Jeff Ackerman: Self-appointed critics disparage officer
It did seem a little funny at first. A Grass Valley motorcycle cop gets his $800 helmet stolen outside Nevada Union High School while he is on campus helping to educate students on law enforcement.
It officially stopped being funny when two 18-year-old high school seniors were taken from their classrooms in handcuffs after the helmet was found in a vehicle belonging to one of them. I doubt the students or their parents are laughing much today. It’s not a good idea to steal from anyone, let alone a cop. Especially when you are 18 and no longer eligible for juvenile hall.
That didn’t stop the pithy comments from some of our Internet “bloggers,” who seemed particularly tickled to see one of our young police officers embarrassed.
“One has to ask why anyone would leave an $800 helmet containing expensive communication equipment lying around the motorcycle. Sounds incredibly irresponsible,” read one posting.
Notice the “blogger” didn’t assign “responsibility” to the ones who stole the helmet. As to why anyone would leave an $800 helmet “lying around a motorcycle,” I think that’s generally where motorcyclists leave their helmets. I see them all over town. Perhaps Officer Hooper thought his helmet would be safe with his motorcycle, since it had … you know … the word POLICE on the side of the tank. I bet the students would have left the helmet alone if there had been a jacket with a Hells Angels logo “lying” next to it on the motorcycle. The Hells Angels are probably a lot less forgiving than the Grass Valley Police Department when it comes to people stealing things from their bikes.
But that’s where we are today. The Hells Angels get more respect than the people tasked with protecting our lives and property.
“Boggles the mind to think such shallow and non-critically thinking men are put in such positions of power over citizens, some of which have brains enough to ALWAYS lock their helmets up,” wrote another sensitive blogger. Interesting how he (or she) uses the terms “shallow” and “non-critically thinking” while exchanging blogs on the Internet.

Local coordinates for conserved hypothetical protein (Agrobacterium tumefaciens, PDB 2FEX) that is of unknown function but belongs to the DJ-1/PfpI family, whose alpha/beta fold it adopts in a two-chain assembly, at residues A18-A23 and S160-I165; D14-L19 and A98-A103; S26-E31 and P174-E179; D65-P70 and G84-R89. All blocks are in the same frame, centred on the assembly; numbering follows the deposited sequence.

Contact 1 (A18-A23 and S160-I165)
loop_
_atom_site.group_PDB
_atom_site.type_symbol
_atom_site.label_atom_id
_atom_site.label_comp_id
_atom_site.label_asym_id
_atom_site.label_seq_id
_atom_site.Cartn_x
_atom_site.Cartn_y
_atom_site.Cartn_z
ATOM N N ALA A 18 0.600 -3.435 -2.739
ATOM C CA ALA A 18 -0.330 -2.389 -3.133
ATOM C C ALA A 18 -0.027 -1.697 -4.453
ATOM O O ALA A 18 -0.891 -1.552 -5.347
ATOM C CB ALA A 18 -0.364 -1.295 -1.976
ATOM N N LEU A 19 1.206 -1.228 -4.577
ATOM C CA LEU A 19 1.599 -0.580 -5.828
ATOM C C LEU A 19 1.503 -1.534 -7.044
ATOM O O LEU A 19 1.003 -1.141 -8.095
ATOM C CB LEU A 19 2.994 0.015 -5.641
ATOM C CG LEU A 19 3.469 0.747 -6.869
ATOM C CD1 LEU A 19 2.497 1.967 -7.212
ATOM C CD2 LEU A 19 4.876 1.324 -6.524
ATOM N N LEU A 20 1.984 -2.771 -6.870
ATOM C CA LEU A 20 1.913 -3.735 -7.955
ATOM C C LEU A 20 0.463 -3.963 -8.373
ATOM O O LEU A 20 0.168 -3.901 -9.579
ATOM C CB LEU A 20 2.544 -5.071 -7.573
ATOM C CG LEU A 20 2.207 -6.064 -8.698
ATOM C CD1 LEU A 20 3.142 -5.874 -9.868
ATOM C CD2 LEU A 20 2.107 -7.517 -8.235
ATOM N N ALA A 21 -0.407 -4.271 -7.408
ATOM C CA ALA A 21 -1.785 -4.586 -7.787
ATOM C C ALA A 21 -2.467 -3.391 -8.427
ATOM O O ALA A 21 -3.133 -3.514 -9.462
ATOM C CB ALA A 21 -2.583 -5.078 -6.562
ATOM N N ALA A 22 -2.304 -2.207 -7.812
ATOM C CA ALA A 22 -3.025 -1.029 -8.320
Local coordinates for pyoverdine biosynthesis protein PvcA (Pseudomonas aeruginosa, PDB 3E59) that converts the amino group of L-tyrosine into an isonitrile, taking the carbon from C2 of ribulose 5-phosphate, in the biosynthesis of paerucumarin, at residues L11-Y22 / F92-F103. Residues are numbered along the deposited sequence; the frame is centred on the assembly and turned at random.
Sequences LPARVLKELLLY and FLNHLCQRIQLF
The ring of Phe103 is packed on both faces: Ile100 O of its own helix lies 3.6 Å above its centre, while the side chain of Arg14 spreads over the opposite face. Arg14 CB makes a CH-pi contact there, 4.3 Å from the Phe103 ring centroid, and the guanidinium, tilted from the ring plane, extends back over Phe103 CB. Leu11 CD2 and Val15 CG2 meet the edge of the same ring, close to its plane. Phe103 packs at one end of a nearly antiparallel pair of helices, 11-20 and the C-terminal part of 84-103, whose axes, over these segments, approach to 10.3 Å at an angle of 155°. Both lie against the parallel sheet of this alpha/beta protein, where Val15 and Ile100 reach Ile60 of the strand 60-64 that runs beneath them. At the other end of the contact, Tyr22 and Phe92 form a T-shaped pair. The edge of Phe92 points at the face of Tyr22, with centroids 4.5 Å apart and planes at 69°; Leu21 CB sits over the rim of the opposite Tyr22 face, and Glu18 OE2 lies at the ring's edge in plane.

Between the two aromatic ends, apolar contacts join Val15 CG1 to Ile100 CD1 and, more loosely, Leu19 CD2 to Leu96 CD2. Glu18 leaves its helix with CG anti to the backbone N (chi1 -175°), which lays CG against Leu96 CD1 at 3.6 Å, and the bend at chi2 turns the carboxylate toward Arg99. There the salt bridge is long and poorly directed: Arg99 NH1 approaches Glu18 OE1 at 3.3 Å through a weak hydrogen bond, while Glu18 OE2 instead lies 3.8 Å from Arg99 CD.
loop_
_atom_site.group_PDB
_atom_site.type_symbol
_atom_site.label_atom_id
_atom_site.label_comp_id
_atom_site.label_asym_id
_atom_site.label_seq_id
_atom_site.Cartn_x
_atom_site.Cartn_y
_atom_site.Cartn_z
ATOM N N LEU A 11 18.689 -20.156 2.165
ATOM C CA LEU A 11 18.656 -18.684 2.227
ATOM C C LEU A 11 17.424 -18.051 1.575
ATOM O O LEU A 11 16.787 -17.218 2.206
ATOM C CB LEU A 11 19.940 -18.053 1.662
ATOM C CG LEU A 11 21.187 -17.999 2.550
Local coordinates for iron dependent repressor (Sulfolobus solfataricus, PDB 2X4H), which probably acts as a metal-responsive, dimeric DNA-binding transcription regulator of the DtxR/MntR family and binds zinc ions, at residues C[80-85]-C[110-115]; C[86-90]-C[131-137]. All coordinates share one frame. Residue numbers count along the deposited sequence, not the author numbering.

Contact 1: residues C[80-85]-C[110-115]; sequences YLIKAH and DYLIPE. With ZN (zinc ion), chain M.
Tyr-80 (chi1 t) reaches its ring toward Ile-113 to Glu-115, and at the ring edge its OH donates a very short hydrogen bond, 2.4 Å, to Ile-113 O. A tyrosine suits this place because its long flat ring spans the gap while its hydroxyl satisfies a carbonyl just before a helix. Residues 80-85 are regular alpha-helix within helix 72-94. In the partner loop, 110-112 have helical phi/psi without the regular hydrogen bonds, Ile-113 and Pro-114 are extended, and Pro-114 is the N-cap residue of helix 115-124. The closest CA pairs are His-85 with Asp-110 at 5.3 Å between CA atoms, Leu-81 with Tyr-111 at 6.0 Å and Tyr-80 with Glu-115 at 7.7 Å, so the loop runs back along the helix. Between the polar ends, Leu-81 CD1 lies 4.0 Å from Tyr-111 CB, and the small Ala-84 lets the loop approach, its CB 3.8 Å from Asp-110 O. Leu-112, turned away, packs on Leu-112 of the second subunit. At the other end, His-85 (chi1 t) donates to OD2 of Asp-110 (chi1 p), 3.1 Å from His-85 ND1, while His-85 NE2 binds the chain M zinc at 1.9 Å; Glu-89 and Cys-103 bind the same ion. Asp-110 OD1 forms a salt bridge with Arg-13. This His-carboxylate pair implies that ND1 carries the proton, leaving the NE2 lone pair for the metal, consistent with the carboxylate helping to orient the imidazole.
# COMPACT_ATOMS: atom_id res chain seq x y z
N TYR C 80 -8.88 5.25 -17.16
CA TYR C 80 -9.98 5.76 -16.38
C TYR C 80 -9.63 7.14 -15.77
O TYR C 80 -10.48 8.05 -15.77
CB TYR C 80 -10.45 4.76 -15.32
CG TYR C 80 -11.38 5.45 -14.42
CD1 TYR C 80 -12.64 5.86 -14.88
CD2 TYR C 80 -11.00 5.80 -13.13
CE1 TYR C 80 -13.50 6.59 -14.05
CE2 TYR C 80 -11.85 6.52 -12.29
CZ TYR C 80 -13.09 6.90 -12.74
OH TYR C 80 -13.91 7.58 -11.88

Unfortunately, there were no blogs posted the last time Officer Brian Hooper made the pages of The Union. That was in early October under a headline that read: “Grass Valley police officer saves elderly woman’s life.” That’s right. It turns out Officer Hooper is a hero. Hooper was investigating an abandoned vehicle in early August in the parking lot of McDonald’s when he noticed some commotion inside. According to the report, Hooper went inside and found an elderly woman on the floor, choking and struggling for air. Hooper called for an ambulance, and then the woman stopped breathing and started to turn blue. Hooper and the woman’s son administered CPR until she started breathing on her own again. The Grass Valley City Council would later commend Hooper for his action, following this report from his superiors: “Officer Hooper’s quick thinking and swift response saved this woman’s life. Officer Hooper is an asset to the Grass Valley Police Department and an outstanding representative to the community.”
How is that for “critical thinking”? There was nothing in the report indicating where Officer Hooper’s helmet was while he was trying to save the woman’s life. My guess is that it was out in the parking lot with the motorcycle.
While the men and women who serve and protect us here in our paradise-like setting may not possess the same level of sophistication, or even qualifications, you might find in some urban areas (although Grass Valley Police Chief John Foster has a master’s degree from the University of San Francisco), they do a pretty decent job. Unfortunately, you don’t realize that until your home is being robbed or you are gasping to breathe on the floor of a fast-food restaurant. Grass Valley, in particular, has difficulty recruiting because the city can’t pay as much as some neighboring areas (Roseville, for example) that also offer a lower cost of living. And so we “make due” with the likes of Officer Hooper and other young police officers who have chosen to put their lives on the line (and driving a motorcycle up here is putting your life on the line) for barely a living wage.
The least we can do is try to be more appreciative of that and a lot less “smarmy” when it comes to the ridicule.
At the same time, I hope the two young men who have reportedly admitted stealing the helmet are dealt with in an equally compassionate way. From what I have heard, they are both seniors preparing to graduate and you could make a good argument for temptation in this case. There’s the helmet. There is nobody around. Should we, or shouldn’t we? Looking back to my senior year of high school, there is no doubt that my buddy Frank and I would have had to take the helmet for a ride. In fact, I can’t say for certain that Frank would have stopped with the helmet. He always wanted a Harley with sirens and lights.
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